19. The provisions of Section 101 of the Evidence Act provide that the burden of proof of the facts rests on the party who substantially asserts it and not on the party who denies it. In fact, burden of proof means that a party has to prove an allegation before he is entitled to a judgment in his favour. Section 103 provides that burden of proof as to any particular fact lies on that person who wishes the court to believe in its existence, unless it is provided by any special law that the proof of that fact shall lie on any particular person. The provision of Section 103 amplifies the general rule of Section 101 that the burden of proof lies on the person who asserts the affirmative of the facts in issue.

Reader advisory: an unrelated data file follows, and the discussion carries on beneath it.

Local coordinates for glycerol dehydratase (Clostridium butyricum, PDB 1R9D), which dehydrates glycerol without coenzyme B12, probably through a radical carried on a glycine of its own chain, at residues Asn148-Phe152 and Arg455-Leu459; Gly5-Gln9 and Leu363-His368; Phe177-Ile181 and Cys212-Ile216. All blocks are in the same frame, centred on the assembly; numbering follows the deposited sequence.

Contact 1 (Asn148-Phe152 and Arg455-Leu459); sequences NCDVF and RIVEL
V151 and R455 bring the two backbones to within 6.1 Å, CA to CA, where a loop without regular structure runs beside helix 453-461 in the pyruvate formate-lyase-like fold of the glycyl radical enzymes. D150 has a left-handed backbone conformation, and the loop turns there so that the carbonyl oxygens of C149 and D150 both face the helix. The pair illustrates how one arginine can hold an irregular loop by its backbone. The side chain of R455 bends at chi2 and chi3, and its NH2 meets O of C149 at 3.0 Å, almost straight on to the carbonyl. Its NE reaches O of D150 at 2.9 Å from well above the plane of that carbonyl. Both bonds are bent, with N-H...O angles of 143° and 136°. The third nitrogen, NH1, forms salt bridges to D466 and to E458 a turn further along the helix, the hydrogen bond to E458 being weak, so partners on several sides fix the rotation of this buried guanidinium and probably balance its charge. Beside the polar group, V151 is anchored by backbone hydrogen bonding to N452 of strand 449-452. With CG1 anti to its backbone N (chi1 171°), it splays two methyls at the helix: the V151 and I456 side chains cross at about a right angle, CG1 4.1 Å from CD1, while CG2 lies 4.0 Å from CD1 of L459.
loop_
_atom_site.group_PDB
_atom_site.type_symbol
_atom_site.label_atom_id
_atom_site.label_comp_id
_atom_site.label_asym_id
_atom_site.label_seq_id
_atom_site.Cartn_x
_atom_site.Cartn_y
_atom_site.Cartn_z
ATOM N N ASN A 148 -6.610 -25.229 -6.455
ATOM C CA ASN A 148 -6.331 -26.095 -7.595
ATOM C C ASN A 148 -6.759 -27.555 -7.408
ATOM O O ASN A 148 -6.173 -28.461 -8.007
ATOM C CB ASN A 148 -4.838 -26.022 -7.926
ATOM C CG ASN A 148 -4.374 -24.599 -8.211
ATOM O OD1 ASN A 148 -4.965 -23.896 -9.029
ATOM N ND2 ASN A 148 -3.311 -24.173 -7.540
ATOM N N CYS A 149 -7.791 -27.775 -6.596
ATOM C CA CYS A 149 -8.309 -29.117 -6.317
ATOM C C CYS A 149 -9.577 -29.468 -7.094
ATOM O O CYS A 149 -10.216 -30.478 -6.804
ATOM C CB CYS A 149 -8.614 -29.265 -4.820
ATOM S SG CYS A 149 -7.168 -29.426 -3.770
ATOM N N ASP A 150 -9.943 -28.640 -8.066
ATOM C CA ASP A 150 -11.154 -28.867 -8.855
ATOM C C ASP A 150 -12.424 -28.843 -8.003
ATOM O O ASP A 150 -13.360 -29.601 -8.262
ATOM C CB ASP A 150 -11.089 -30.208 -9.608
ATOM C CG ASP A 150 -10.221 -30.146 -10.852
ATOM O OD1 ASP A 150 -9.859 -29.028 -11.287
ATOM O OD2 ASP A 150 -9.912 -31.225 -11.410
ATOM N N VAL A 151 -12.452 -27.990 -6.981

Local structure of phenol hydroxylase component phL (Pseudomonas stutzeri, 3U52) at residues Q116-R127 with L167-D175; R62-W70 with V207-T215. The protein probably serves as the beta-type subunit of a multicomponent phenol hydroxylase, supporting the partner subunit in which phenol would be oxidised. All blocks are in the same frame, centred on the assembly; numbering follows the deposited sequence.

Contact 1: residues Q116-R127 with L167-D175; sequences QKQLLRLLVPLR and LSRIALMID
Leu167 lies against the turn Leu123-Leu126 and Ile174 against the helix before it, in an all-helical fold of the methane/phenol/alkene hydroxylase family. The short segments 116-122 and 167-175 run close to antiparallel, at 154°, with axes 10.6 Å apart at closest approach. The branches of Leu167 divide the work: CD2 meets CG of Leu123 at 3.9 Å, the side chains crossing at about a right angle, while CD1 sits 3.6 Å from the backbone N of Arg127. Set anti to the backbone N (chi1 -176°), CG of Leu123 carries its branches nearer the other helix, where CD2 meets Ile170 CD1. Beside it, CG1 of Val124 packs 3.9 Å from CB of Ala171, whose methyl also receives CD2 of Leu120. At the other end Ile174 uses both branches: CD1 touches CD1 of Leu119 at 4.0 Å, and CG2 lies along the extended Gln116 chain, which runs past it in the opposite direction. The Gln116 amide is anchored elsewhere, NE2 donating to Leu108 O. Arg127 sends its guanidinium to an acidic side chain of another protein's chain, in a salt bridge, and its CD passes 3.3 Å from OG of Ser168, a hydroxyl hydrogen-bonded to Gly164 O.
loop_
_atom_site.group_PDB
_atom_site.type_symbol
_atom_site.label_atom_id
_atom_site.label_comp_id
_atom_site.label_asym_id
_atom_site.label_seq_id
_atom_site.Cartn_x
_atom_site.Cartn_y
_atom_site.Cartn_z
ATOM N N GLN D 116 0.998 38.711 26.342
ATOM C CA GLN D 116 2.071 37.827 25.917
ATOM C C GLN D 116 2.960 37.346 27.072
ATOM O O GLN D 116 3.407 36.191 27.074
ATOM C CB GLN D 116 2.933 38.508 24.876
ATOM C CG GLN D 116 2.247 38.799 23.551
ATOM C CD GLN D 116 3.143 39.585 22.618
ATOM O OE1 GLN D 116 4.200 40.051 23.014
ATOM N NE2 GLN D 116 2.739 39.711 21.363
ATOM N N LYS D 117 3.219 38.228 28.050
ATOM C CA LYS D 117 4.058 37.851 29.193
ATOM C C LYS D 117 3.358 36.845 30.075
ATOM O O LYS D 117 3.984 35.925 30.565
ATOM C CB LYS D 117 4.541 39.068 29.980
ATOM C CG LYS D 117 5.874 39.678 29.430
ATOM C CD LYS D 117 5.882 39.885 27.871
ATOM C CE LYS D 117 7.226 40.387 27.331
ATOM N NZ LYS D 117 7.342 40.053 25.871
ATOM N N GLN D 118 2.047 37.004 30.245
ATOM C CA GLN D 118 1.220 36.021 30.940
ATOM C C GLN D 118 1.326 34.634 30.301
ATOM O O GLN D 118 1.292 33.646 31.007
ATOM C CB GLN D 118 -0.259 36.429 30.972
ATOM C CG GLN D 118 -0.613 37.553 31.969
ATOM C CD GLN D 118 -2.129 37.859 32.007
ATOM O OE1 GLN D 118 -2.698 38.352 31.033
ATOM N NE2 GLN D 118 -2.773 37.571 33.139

(emphasis supplied) 
20. In the present case, the respondentsplaintiffs failed to discharge their burden of proof by being unable to furnish necessarydocumentary and oral evidence to prove their claim. But, the High Court without appreciating the aforesaid evidences and claims made by the appellant (defendant no.4), decreed the suit in favour of the respondentsplaintiffs by solely relying on the entry made in the book of endowments department stating the boundaries of the temple. The aforesaid judgment of the High Court is untenable in law as it is based on erroneous appreciation of evidence.
21. In light of the aforesaid observations we set aside the judgment of the High Court decreeing the suit in favour of respondentsplaintiffs in the absence of any evidence to substantiate their claim.
22. Resultantly, we restore the order passed by the Subordinate Judge, Jagtial in O.S 69 of 1987. The appeal is allowed, however, without any order as to costs. Pending applications, if any, shall also stand disposed of.